During the raid, several Korean employees were detained by SA Lee and questioned about their immigration status and whether they were prostitutes. Id. at 5. One of the women detained by SA Lee was plaintiff Ae Ja Kim, who was Thomas Kim's fiancée at the time (and now wife). Id. SA Lee transported Ae Ja to an Immigrations and Customs Enforcement (ICE) detention center, where he subjected her to interrogation and placed a GPS monitoring device on her ankle. Id. Thomas was not notified of her location for several hours. When he finally was allowed to see Ae Ja, Thomas was informed that the GPS would remain on Ae Ja for an indeterminate time. Id.

         SA Lee continued surveilling Club Yamang several times after the raid. Id. Other law enforcement agencies also participated in surveillance at SA Lee's request. Id. Thomas met with SA Lee in November 2013 to discuss the ongoing investigation. Id. At this meeting, SA Lee refused to remove the GPS devise from Ae Ja's ankle, stating that he would have to “think about it.” Id. at 6.[1]

         Plaintiffs Hwan Jae Lee and Mi Won Kim also experienced several incidents where they were detained at Las Vegas or Los Angeles airports for multiple hours upon return from travel to South Korea. See 2:17-cv-00133-APG-CWH, ECF No. 1 at 12. The incidents-which occurred in December, 2013; April, 2014; and September, 2014-all were resolved with a call to the couple's lawyers. SA Lee and a representative from the Nevada Attorney General were present during the April, 2014 detention. The plaintiffs believe that SA Lee has baselessly caused them to be “flagged” for secondary inspection. Id.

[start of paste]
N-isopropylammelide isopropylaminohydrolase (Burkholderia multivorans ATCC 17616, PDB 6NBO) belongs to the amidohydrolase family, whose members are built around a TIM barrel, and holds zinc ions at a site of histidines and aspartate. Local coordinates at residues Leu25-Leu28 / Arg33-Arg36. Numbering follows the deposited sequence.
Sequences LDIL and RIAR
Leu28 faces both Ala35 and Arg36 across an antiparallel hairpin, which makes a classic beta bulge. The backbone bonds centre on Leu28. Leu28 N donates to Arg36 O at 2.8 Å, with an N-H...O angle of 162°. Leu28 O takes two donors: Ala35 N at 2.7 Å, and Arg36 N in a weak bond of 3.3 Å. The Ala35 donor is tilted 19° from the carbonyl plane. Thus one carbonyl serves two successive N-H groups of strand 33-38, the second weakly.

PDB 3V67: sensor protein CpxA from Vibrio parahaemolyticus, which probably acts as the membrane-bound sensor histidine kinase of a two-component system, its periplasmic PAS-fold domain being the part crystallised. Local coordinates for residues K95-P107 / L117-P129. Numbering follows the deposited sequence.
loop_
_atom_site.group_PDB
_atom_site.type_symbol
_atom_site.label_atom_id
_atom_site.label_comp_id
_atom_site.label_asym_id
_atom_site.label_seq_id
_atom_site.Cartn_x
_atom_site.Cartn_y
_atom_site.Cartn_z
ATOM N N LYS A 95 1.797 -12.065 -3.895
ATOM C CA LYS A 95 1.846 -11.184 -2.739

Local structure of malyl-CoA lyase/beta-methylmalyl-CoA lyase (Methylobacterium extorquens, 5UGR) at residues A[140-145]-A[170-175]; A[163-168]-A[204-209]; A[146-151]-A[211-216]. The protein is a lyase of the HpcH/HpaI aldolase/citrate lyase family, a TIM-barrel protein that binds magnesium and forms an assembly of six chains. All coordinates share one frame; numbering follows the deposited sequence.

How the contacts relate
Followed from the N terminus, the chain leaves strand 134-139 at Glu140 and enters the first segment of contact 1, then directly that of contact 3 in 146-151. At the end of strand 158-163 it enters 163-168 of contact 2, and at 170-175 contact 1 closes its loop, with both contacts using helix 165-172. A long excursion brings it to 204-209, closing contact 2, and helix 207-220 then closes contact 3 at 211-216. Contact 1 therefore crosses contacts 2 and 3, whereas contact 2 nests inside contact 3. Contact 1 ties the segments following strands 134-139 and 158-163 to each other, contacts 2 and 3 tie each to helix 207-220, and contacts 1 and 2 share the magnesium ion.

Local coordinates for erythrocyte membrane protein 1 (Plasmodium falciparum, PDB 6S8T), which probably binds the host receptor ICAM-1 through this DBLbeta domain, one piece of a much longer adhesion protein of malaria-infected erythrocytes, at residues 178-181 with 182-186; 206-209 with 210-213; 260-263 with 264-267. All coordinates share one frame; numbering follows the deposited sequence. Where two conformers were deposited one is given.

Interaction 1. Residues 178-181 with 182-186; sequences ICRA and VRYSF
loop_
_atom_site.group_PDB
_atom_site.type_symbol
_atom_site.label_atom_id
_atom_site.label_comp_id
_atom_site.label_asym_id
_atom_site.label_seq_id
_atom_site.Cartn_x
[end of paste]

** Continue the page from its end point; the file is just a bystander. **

SA Lee continued to harass the plaintiffs and their employees for more than a year following the initial raid. ECF No. 1 at 6. Club Yamang suffered significant economic losses due to public knowledge and rumors of the investigation. Each plaintiff claims to have suffered emotional devastation, with accompanying physical effects, from the business losses and reputational harms. Id. at 7.

         Plaintiff Thomas Kim submitted an administrative tort claim to the General Counsel of the federal Department of Homeland Security on July 20, 2015. Id. at 3. ICE denied the claim on November 30, 2015. Id. Plaintiffs Ae Ja Kim, Hwan Jae Lee, Mi Won Kim, and Chang Ahn submitted administrative tort claims on January 24, 2016. ECF No. 32 at 5.[2] The government has failed to adjudicate those claims. See 2:17-cv-00133-APG-CWH, ECF No. 1 at 3.

         II. ANALYSIS

         A. Motion to dismiss standard

         In considering a motion to dismiss, “all well-pleaded allegations of material fact are taken as true and construed in a light most favorable to the non-moving party.” Wyler Summit P'ship v. Turner Broad. Sys., Inc., 135 F.3d 658, 661 (9th Cir. 1998). However, I do not necessarily assume the truth of legal conclusions merely because they are cast in the form of factual allegations in the plaintiff's complaint. See Clegg v. Cult Awareness Network, 18 F.3d 752, 754- 55 (9th Cir. 1994). A plaintiff must make sufficient factual allegations to establish a plausible entitlement to relief. Bell Atl. Corp. v. Twombly, 550 U.S. ...